Foods that promote gut health contain prebiotic fibers and potential anti-inflammatory properties. Ideally, half your plate should be plants, a quarter filled with healthy carbohydrates, and the last quarter a serving of protein. The more color on your plate, the better.

Digestion tips as you add gut-healthy foods to your diet:

  • When increasing fiber in your diet, your body needs time to adjust. It’s essential to add fiber-rich foods slowly and stay hydrated to reduce discomfort. Mild bloating after eating high-fiber foods is natural and a sign of healthy digestion
  • You don’t need to shop exclusively organic or purchase only fresh produce to add variety and nutrients to your diet. No-salt canned versions and frozen are just as nourishing and can be less expensive. Watch for in-season produce, which can often be on sale
  • Use mindful eating techniques to help nurture the brain and gut connection: 
    • Be fully present at meal times (set aside digital devices) 
    • Take three to six deep breaths before sitting down to eat to calm the mind and send blood flow to the digestive tract
    • Take your time and chew slowly to aid digestion

Add these gut-healthy foods to your diet:

  1. Flax seeds are rich in omega-3, fiber, and antioxidants. Try adding them to oats and smoothies. The body may better absorb the ground version. 
  2. Berries like cherries, blackberries, raspberries and blueberries are excellent fiber sources containing phytonutrients (antioxidants) that fight inflammation.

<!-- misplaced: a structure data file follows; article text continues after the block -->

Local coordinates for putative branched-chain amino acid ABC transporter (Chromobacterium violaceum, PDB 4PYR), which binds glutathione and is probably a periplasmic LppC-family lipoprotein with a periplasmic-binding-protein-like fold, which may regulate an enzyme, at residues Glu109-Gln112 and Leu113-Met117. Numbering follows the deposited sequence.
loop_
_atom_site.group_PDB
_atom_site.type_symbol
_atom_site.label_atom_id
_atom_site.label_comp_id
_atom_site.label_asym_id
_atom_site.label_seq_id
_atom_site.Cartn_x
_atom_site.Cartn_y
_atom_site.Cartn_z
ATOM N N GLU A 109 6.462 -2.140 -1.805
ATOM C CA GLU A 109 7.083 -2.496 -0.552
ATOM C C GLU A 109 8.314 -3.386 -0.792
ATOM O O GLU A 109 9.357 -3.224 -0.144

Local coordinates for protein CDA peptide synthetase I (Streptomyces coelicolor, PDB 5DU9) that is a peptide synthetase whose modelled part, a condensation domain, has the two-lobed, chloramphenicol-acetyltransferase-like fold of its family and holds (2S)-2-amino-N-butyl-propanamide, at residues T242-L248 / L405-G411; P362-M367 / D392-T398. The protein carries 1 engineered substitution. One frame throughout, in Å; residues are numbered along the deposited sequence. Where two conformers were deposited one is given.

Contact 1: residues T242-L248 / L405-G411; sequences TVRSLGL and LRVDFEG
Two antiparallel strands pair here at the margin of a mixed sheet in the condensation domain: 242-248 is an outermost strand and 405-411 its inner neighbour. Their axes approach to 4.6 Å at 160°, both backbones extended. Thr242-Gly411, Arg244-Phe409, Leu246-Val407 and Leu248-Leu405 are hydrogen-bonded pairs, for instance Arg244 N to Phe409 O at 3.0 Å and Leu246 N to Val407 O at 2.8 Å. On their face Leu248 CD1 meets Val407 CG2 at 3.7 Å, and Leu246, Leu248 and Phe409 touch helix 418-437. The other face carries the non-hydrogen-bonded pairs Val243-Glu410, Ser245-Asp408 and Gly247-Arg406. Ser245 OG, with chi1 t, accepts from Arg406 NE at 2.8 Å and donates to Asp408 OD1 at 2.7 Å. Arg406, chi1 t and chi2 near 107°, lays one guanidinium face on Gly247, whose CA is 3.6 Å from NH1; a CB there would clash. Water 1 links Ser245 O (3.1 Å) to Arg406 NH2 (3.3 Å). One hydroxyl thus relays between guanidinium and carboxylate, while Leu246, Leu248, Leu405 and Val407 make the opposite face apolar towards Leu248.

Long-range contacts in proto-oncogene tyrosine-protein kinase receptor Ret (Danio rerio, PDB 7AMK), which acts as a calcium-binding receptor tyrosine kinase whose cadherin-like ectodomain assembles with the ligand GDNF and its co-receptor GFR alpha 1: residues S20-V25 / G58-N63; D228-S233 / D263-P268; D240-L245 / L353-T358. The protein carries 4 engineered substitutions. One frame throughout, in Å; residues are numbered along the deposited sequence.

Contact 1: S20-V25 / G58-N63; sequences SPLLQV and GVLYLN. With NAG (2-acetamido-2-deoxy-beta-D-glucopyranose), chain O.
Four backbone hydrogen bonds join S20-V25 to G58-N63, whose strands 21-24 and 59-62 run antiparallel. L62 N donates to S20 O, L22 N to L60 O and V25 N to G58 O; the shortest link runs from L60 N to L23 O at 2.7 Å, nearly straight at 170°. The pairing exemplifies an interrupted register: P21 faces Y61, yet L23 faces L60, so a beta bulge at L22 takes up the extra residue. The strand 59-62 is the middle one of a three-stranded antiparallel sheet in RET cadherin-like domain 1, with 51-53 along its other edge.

3. Turmeric is an antioxidant, fights inflammation, and promotes immunity. Rich in beta carotene and vitamin C, buy the root or high-quality spice version to use in meals, on chicken, veggies or rice.
  4. Ginger root reduces inflammation and can help calm nausea. Make it as a tea, or try adding it to glazes, veggies, smoothies or salad dressing.
  5. Beans aid digestion, is high in fiber, and slows digestion to help you feel full. Soak them overnight to reduce the chance of gas.
  6. Avocados are full of healthy fats and fiber called pectin, which benefits gut health. 
  7. Oats are full of soluble fiber that may help lower cholesterol, slow digestion to help you feel full longer, and aid in blood sugar control. Add oats to berries, nuts and seeds to add protein and antioxidants.
  8. Pumpkin is full of fiber and vitamin K, supports bone health, and promotes a healthy gut. Tip: Canned pumpkin typically has more fiber.

Foods to reduce or avoid if you’re prone to GI problems

While all food is nourishing, some of the most common foods to avoid are artificial sweeteners, sugar alcohols, and a regular habit of eating saturated fats or transfats.
 

  • Beware of “sugar-free” or “calorie-free” foods. Often this means artificial sweeteners have replaced sugar. While helpful for those with diabetes, even one or two servings a day can cause bloating, gas and diarrhea
  • Saturated fats are inflammatory to the gut and in almost any product on the shelf, including beef, pork and ham. A better choice is lean proteins or plant proteins like tofu, edamame, quinoa, beans and hummus 
  • Although dairy is an excellent source of protein, those with lactose intolerance are encouraged to try plant-based milk or milk substitutes

“Remember, overall health involves a combination of things, including emotional, physical and mental health,” says Jonson. “A healthy diet is not all or nothing. It’s about being intentional one day at a time, fueling your body with whole foods and knowing that there is a healthy balance.”